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Improving medication safety in primary care. A review and consensus procedure by the LINNEAUS collaboration on patient safety in primary care.
Lainer, M; Vögele, A; Wensing, M; Sönnichsen, A;
Eur J Gen Pract. 2015; 21 Suppl: 14-18.
Originalarbeiten (Zeitschrift)

PMU-Autor/inn/en

Lainer Miriam
Sönnichsen Andreas
Vögele Anna

Abstract

BACKGROUND
Drug treatment is an important clinical process in primary care that is associated with risk of error and adverse events.
To review currently available research evidence on the topic and to develop a framework, which can help to guide improvement of medication safety.
Systematic reviews were performed on adverse drug events (ADE), their preventability, and on available tools and methods to improve medication safety with a particular focus on information technology. Consensus methods were used to develop a framework to guide the improvement of medication safety based on the findings of our literature review.
The median prevalence rate of ADEs in primary care patients was 12.8%. Only a median of 16.5% of ADEs were preventable and thus could be classified as medication errors. Our review of information technology interventions found that only about half of the studies found a reduction of medication errors. In both reviews, the wide range between studies emphasizes the necessity of a validated medication error classification system. Another important aspect of medication safety appears to be a general lack of safety culture in primary care, which led us to the development of the Salzburg medication safety framework (SaMSaF), based on the MaPSaF tool to improve patient safety. The tool proved to be feasible and useful in a pilot study with several GP practices.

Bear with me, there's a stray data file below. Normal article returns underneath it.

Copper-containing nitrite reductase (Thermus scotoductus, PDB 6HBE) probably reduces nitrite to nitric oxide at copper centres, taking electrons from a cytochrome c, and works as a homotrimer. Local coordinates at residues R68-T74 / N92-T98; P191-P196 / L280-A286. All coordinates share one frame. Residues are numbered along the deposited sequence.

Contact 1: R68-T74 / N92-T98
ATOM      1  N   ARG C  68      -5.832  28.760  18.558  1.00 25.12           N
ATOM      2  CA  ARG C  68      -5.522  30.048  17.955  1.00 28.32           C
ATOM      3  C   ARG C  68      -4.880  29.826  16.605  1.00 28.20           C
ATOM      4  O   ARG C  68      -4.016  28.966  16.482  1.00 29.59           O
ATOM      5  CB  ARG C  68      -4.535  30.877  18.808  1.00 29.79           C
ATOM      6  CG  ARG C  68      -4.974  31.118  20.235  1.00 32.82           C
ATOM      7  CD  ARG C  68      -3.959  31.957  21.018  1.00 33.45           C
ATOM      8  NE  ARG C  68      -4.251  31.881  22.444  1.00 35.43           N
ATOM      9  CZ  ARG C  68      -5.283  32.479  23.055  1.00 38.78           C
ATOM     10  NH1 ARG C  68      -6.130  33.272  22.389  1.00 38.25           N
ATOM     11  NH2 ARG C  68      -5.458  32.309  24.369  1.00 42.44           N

A number of tools and interventions to investigate and enhance medication safety have been identified. Further research is necessary to implement and evaluate current concepts.


Find related publications in this database (Keywords)

Medication safety
adverse drug events
patient safety
primary care
literature review
LINNEAUS collaboration